Coronavirus lockdowns force the world's poorest into deadly trade-offs between their health and livelihoods
This article is republished from The Conversation under a Creative Commons license. Read the original article here.
Abu Bakr’s family had packed up their improvised tents in Sindh, south-east Pakistan, by mid-October 2019. Three months earlier, they had lost their houses and fields due to uncharacteristically heavy monsoon rains. Now they were returning to their village near the settlement of Mirpur Sakro to rebuild their homes. But any hope that the family could return to normality might turn out to be short-lived.
The family lives off what it grows, selling any excess produce and the occasional buffalo at the market to obtain cash for supplies or healthcare. Except that by mid-March, many of Sindh’s markets were closed because of COVID-19.
I met Abu Bakr during my ongoing research into the risks and vulnerabilities of displaced populations to zoonoses – diseases transmittable between animals and humans. In Pakistan, internally displaced populations such as Abu Bakr’s family often depend on movement to keep safe during the monsoon, for livestock grazing and the occasional seasonal work.
As they share their living, cooking and washing spaces with their livestock, zoonoses are a real concern. Even if it’s rare for these diseases such as COVID-19 to move from animals to humans, endemic zoonotic and other infectious diseases are common among displaced populations. If people are displaced from their homes, they may become more vulnerable because of their changing environment, the limited availability of services such as healthcare, and the inadequate supply of food or its poor preparation.
Displaced people are also more at risk of COVID-19, since prevention measures such as physical distancing are less effective in crowded relief camps where large households live in small shelters. Regular hand washing is often impossible without a sufficient supply of clean water.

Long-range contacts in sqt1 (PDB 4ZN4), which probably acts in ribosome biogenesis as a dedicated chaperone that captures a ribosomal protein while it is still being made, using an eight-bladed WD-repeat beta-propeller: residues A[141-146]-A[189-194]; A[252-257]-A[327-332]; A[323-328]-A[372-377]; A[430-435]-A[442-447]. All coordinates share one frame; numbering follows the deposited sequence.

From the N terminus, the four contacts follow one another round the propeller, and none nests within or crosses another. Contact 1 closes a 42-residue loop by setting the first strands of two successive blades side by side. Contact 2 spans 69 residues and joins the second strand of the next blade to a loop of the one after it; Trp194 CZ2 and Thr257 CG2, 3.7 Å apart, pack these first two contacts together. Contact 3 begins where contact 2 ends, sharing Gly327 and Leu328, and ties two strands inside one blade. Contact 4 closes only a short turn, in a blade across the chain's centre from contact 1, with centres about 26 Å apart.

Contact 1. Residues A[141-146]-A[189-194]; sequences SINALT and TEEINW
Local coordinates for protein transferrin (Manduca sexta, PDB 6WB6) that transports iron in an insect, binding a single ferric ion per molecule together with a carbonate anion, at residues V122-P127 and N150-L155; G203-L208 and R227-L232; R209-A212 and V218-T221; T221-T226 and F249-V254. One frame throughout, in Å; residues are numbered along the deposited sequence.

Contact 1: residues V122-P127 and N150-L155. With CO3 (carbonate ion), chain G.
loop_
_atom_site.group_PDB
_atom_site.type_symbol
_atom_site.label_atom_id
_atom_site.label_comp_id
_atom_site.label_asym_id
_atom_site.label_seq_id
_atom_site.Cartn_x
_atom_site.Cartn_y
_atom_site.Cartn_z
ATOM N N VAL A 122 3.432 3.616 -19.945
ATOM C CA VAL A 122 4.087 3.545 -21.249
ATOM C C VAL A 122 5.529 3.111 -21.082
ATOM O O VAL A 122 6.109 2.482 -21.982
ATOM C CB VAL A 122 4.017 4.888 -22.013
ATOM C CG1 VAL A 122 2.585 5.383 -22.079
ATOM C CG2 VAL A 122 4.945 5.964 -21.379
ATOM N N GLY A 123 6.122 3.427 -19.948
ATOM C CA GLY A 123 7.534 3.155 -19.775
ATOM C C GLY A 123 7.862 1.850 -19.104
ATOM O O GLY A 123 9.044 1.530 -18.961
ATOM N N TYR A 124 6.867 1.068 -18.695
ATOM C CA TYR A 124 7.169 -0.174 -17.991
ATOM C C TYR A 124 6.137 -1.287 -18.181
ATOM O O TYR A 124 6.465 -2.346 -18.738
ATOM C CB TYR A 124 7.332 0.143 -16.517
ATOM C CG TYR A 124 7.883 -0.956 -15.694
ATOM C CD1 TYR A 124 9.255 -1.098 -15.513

The lockdowns are disproportionally affecting the world’s poor and displaced populations in other places too. In Karachi, Afghan refugees have been unable to access work due to movement restrictions imposed by a curfew. The effect on their livelihood is increasingly becoming a risk to their health.
In Jordan, host to one of the world’s largest refugee populations, the government closed its borders early in the pandemic. It also imposed strict curfews, restricting access to refugee camps from outside visitors, which affected how much aid was available to its inhabitants.
Some humanitarian agencies shut down non-essential programmes as a result of the pandemic. For example, nutritional programmes targeted at refugees and displaced people – essential to people’s immune response – were affected.
Syrian refugees in the Zaatari refugee camp in Jordan are struggling to meet basic needs as they can no longer leave the camp to work. Their poor nutrition will inadvertently increase their vulnerability to disease. It doesn’t help that livestock are often not allowed in formal relief camps, since they could contribute to people’s livelihoods and food, improving nutrition.
In late March, the UN launched a US$2 billion (£0.9 billion) COVID-19 humanitarian response plan urging donors not to neglect funding to ongoing emergencies – including refugee and displacement crises. It stressed that providing basic healthcare and preventing overlapping health conditions are essential in limiting the severity of disease.